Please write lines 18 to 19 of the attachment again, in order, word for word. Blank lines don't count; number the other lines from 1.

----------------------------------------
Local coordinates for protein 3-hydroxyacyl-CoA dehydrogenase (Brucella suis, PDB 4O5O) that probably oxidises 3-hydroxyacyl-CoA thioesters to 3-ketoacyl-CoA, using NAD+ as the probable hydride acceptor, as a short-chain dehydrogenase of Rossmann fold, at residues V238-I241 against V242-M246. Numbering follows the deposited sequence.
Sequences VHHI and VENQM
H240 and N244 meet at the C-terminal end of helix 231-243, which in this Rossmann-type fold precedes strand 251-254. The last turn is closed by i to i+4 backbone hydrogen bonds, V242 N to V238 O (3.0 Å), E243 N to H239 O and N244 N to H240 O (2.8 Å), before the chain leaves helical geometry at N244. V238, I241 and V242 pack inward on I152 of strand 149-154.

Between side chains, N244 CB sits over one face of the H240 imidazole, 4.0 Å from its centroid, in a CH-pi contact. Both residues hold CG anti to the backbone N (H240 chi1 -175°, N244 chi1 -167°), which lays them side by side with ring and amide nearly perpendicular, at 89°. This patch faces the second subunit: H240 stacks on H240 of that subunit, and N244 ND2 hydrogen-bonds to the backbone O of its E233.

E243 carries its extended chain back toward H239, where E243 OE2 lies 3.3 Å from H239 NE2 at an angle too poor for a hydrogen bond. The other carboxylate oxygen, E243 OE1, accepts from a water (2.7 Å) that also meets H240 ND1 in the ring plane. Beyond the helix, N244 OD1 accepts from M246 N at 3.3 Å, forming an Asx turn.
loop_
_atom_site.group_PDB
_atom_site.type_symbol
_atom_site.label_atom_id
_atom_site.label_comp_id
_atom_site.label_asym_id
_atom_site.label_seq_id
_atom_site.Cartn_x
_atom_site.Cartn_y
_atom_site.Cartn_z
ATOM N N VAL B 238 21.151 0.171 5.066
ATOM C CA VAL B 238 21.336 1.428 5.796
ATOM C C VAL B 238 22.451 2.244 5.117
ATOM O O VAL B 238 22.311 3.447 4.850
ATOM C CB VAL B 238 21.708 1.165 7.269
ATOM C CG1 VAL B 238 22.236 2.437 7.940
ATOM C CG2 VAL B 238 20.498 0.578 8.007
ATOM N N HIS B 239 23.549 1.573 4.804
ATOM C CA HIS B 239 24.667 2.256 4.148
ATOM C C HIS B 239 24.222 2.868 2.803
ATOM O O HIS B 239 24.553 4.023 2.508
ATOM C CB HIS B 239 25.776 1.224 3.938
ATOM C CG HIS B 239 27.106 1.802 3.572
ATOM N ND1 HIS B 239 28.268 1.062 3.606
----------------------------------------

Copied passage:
ATOM C C VAL B 238 22.451 2.244 5.117
ATOM O O VAL B 238 22.311 3.447 4.850